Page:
Three years after the Arab Spring revolutions, the democratic world appears more confused than ever about how to respond. US Secretary of State John Kerry has re-launched American mediations in the Middle East at a time when his country’s most reliable partners are estranged: Egypt’s military rulers resent the West’s early support for the Muslim Brotherhood’s Mohammad Mursi in his presidential tenure and Saudi Arabia fears that an Iran that talks to the US may prove to be an even more ambitious regional hegemon.
It was against this backdrop that Morocco’s King Mohammad VI recently convened a high-level meeting of the Al Quds Committee, which he chairs. The Palestinian National Authority president, senior diplomats of the countries involved in the Palestine-Israel peace process and the Secretary-General of the Organisation of Islamic Cooperation all attended the two-day summit. Taking place at a critical moment for this sensitive region, the meeting constituted an effort to contribute to the renewed negotiations and build on Kerry’s efforts to revive the peace process.
Morocco is an ideal setting for regional diplomacy. Its strategy of gradual reform, economic modernisation and social development has made the country an oasis of stability in a region rife with violence and strategic rivalries — and thus a reliable partner for Europe and the US as they seek to influence events in North Africa and across the Middle East. Indeed, with Morocco’s proximity to Europe making it a gateway to Africa, its full economic and geopolitical potential has yet to be realised. By contrast, the Egyptian government’s struggle to suppress the banned Muslim Brotherhood is fuelling seemingly endless turmoil. And Tunisia is still without a prime minister to head a caretaker government, further delaying the “national dialogue” that the Tunisian General Labour Union has agreed to mediate. Three years after the start of their revolutions, neither country has been able to draft a broadly acceptable constitution.
Meanwhile, Algeria is preoccupied with the presidential election in April, in which the incumbent, Abdul Aziz Bouteflika, will stand again. Mauritanian politics is polarised, with the government unable to restore confidence. Libya stands on the brink of civil war and de facto partition. Farther afield, Syria is experiencing only bloodshed and sorrow.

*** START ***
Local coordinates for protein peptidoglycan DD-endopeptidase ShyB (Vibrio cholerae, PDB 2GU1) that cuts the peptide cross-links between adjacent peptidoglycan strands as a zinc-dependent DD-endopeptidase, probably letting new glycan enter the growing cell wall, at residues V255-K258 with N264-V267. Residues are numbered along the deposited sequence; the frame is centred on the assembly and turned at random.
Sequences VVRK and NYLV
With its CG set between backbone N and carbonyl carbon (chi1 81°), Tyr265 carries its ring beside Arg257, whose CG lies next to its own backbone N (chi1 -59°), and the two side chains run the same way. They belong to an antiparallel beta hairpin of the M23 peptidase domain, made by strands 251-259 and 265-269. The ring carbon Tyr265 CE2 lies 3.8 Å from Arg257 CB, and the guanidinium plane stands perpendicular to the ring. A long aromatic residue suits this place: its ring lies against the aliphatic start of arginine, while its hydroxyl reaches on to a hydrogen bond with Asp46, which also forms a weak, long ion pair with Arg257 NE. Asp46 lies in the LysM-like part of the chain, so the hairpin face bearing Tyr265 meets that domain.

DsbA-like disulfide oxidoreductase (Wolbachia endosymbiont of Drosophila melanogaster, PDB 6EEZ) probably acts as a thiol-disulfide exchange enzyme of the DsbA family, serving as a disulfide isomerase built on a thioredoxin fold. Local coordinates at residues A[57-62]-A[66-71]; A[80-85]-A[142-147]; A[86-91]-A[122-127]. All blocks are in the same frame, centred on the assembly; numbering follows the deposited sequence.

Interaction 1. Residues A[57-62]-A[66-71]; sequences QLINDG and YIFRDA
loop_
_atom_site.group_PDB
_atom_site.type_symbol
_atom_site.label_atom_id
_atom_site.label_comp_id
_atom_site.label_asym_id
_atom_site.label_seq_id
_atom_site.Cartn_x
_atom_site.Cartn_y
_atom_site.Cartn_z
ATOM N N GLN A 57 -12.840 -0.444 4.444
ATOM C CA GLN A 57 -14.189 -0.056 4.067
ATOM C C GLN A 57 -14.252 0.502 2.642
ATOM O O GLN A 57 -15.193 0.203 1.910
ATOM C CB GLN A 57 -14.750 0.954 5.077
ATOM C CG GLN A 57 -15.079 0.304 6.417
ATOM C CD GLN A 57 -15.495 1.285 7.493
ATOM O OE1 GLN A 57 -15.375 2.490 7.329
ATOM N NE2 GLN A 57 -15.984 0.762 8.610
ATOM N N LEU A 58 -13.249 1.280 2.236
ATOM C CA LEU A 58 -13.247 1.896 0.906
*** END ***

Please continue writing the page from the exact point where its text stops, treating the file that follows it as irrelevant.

Morocco’s evolutionary approach to improve the country’s well-being — quietly and resolutely building on the political, economic and social reforms launched more than a decade ago — is backed by an overwhelming majority of citizens. A new constitution, proposed by the Moroccan king and adopted in a referendum in July 2011, has already generated robust political competition. Meanwhile, a new National Initiative for Human Development is helping to end poverty and social exclusion among Morocco’s most vulnerable citizens, especially women.
Rising living standards and a broad political consensus have provided the stability needed to allow the economy to grow and diversify. Slowly but surely, national income is becoming less dependent on agriculture, thereby reducing Moroccans’ vulnerability to poor rainfall and failed harvests. The country is developing a strong processing industry, especially in fertilizers, based in part on having the world’s largest phosphate reserves. And the textiles industry, recovering from a slowdown caused by the European crisis, is penetrating new export markets. A similar story can be told about tourism.
Indeed, Morocco can be proud of its export strategy. Despite the weak global economy, Morocco sells its goods worldwide, with strong exports to France, the US, Brazil, the Gulf states and China. The country has free-trade agreements with Europe, Turkey, Jordan, the UAE, Egypt, Tunisia and the US. Morocco boasts solid infrastructure, a robust banking system, sound public finances, low inflation and manageable unemployment. Despite capital flight from much of the region, foreign investment continues to flow into Morocco.
Clearly, Morocco is benefiting from being a stable country in a combustible region, but its longer-term interests lie in having politically stable neighbours that embrace similar economic reforms, thereby opening the way for a free-trade area that will benefit the entire region.
This regional perspective has been promoted ever since King Mohammad acceded to the throne in 1999. One important part of his strategy has been to encourage intra-African economic relations. Morocco already provides expertise in finance, telecoms, energy, agriculture and food security across the continent. Indeed, it is now Africa’s second-largest investor, after South Africa.
The king’s familiarity with the region’s cultural and spiritual life makes him an invaluable adviser, especially regarding the role of Islam in a modern society. For example, Morocco helps train imams in a form of open Islam, which currently is helping Mali move on from its recent bloodletting. This principle of regional solidarity extends to Morocco’s deployment of military hospitals not only in Mali, but also in other conflict zones, such as one in Jordan that serves Syrian refugees. Morocco is well positioned to promote security and development across northwest Africa and beyond. Its political stability, open economy and balanced international relations are increasingly aligned with the regional interests of the US and Europe. Moreover, Morocco is a loyal and longstanding US ally. The West will do well to start cultivating a natural partner in such a dangerous and complex region.
— Project Syndicate, 2014
Assia Bensalah Alaoui, professor of International Law at Mohammad V University, co-chairs the High Level Panel of the European Union on Dialogue between Peoples and Cultures in the Euro-Mediterranean Area and is Ambassador-at-Large for King Mohammad VI.